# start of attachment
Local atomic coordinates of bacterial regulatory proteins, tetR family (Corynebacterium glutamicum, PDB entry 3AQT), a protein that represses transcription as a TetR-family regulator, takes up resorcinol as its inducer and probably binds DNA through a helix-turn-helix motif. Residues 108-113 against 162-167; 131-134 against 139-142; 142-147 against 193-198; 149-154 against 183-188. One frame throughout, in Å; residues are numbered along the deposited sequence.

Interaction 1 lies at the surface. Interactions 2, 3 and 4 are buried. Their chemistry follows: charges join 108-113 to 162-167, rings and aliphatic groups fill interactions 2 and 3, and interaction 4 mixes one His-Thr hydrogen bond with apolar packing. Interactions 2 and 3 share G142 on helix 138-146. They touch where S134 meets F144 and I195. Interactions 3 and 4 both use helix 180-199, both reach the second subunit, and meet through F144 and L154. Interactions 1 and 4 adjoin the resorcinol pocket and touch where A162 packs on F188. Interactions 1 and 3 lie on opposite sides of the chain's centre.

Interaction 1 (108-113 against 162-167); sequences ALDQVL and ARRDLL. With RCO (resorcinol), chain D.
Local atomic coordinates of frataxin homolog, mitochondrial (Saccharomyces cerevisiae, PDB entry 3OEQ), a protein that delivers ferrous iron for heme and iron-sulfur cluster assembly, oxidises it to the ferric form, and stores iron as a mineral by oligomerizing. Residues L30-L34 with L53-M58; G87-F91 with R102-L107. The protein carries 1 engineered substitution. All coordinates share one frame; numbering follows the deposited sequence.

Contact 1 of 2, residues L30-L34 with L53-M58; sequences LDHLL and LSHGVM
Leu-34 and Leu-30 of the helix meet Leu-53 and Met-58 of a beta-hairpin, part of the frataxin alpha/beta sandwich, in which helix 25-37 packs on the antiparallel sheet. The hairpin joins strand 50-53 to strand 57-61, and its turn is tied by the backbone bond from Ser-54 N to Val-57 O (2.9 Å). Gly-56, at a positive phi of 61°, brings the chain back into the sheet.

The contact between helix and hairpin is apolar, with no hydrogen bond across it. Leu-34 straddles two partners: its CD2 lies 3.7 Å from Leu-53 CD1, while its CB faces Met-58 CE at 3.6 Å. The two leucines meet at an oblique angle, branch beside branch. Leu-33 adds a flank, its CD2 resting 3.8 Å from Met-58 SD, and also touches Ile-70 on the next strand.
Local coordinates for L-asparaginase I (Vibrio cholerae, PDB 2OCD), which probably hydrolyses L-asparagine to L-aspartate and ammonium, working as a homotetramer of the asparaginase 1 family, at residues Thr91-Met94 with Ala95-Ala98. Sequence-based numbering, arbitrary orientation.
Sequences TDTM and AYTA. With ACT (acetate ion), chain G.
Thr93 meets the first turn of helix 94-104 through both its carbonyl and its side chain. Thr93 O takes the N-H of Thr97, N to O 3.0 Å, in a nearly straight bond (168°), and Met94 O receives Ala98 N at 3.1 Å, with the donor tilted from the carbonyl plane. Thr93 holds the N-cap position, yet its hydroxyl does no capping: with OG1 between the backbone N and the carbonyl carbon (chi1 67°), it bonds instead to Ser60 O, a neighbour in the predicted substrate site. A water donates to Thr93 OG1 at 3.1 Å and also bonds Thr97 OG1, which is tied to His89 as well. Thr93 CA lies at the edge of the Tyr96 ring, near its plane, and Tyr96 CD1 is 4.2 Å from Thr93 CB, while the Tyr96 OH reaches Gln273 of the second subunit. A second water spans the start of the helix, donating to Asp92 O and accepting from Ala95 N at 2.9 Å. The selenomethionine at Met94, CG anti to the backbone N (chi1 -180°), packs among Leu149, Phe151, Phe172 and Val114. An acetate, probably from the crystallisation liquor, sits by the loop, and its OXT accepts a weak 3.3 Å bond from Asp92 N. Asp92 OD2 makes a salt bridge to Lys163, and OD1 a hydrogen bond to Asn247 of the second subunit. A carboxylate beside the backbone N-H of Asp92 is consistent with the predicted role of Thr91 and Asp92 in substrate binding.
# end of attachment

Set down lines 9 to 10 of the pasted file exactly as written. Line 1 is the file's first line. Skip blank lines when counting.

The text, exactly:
Sequences TDTM and AYTA. With ACT (acetate ion), chain G.
Thr93 meets the first turn of helix 94-104 through both its carbonyl and its side chain. Thr93 O takes the N-H of Thr97, N to O 3.0 Å, in a nearly straight bond (168°), and Met94 O receives Ala98 N at 3.1 Å, with the donor tilted from the carbonyl plane. Thr93 holds the N-cap position, yet its hydroxyl does no capping: with OG1 between the backbone N and the carbonyl carbon (chi1 67°), it bonds instead to Ser60 O, a neighbour in the predicted substrate site. A water donates to Thr93 OG1 at 3.1 Å and also bonds Thr97 OG1, which is tied to His89 as well. Thr93 CA lies at the edge of the Tyr96 ring, near its plane, and Tyr96 CD1 is 4.2 Å from Thr93 CB, while the Tyr96 OH reaches Gln273 of the second subunit. A second water spans the start of the helix, donating to Asp92 O and accepting from Ala95 N at 2.9 Å. The selenomethionine at Met94, CG anti to the backbone N (chi1 -180°), packs among Leu149, Phe151, Phe172 and Val114. An acetate, probably from the crystallisation liquor, sits by the loop, and its OXT accepts a weak 3.3 Å bond from Asp92 N. Asp92 OD2 makes a salt bridge to Lys163, and OD1 a hydrogen bond to Asn247 of the second subunit. A carboxylate beside the backbone N-H of Asp92 is consistent with the predicted role of Thr91 and Asp92 in substrate binding.